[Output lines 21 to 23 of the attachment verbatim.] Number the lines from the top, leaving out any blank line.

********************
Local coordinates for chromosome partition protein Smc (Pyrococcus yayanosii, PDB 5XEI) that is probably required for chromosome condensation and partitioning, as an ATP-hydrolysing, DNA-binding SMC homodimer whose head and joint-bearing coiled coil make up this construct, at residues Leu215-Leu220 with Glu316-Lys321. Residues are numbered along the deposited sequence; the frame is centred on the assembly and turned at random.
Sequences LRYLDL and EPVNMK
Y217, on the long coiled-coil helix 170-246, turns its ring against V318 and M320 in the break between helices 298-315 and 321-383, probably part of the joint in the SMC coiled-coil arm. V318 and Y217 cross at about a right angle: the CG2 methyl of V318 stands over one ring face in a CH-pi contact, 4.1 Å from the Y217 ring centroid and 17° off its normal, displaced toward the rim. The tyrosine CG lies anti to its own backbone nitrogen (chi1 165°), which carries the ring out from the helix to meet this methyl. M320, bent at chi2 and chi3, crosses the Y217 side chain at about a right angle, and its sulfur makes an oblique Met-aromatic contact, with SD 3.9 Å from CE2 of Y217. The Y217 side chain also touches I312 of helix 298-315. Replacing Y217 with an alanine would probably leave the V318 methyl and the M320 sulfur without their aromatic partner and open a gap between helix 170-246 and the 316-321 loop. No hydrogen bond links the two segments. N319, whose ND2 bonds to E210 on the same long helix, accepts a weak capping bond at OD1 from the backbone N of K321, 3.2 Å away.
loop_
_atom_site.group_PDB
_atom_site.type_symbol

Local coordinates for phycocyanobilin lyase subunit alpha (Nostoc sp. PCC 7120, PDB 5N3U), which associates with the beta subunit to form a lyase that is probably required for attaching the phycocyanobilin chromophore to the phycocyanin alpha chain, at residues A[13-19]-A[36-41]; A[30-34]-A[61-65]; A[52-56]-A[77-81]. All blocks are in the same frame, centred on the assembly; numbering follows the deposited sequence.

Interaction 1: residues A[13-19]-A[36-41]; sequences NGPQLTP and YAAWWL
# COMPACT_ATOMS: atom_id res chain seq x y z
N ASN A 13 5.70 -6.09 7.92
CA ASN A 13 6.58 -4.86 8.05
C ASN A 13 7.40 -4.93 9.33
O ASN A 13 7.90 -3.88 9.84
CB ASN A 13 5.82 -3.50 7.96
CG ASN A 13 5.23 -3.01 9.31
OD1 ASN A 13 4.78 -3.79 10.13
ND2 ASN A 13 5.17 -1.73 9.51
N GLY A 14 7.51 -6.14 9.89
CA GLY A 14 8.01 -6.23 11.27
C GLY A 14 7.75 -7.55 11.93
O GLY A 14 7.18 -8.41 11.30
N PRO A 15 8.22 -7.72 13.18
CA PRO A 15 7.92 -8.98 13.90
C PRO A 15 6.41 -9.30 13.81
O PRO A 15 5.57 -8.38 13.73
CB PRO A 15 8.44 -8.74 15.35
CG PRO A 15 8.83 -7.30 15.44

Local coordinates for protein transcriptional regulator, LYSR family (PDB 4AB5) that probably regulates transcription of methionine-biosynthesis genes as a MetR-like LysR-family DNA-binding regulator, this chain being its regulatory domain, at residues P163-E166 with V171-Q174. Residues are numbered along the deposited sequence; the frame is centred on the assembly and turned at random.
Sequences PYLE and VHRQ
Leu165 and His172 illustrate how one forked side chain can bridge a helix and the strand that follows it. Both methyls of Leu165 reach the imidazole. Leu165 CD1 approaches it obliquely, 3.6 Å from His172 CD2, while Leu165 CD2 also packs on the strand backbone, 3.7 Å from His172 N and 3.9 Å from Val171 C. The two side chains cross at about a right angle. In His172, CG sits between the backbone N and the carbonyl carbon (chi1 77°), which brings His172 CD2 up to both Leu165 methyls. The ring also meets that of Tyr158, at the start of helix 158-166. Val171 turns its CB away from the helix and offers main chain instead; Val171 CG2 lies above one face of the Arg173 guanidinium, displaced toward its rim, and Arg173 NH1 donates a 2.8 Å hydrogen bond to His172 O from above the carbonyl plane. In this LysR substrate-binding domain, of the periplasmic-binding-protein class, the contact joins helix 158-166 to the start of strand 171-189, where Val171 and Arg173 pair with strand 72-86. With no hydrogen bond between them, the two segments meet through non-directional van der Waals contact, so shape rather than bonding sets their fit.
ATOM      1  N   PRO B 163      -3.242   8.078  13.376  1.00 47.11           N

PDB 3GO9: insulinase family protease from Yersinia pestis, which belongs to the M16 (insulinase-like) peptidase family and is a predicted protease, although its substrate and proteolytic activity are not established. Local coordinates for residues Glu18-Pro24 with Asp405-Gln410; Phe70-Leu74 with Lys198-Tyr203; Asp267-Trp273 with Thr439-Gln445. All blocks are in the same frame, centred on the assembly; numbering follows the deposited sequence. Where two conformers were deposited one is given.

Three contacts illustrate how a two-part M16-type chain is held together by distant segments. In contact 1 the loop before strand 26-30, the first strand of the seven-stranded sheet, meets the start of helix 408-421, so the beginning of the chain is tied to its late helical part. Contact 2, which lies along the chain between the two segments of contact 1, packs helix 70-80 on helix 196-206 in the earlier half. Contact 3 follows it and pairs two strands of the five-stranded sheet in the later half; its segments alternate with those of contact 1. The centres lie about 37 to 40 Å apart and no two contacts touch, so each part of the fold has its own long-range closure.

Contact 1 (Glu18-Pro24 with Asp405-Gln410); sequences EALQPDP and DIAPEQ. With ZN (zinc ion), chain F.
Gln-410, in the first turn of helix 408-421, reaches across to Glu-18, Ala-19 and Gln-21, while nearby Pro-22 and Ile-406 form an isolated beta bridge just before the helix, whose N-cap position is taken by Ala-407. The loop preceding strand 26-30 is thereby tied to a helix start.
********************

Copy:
O GLY A 14 7.18 -8.41 11.30
N PRO A 15 8.22 -7.72 13.18
CA PRO A 15 7.92 -8.98 13.90